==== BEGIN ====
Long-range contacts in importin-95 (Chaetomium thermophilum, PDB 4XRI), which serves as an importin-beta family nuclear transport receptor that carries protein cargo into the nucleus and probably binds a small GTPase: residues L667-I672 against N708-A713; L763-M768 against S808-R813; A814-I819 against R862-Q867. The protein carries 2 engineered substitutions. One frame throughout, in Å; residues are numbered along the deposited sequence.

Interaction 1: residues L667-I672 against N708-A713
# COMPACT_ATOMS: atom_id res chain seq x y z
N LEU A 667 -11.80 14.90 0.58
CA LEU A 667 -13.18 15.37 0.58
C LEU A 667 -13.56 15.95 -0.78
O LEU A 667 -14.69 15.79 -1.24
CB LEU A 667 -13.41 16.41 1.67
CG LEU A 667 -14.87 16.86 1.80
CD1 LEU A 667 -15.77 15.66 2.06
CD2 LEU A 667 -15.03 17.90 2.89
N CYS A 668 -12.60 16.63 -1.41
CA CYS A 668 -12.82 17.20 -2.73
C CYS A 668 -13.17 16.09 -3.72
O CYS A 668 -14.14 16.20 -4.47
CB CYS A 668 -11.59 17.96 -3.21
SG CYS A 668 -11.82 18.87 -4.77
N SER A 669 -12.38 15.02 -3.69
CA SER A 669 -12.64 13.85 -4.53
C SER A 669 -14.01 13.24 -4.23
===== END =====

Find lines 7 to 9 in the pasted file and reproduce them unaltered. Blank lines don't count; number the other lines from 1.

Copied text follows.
O LEU A 667 -14.69 15.79 -1.24
CB LEU A 667 -13.41 16.41 1.67
CG LEU A 667 -14.87 16.86 1.80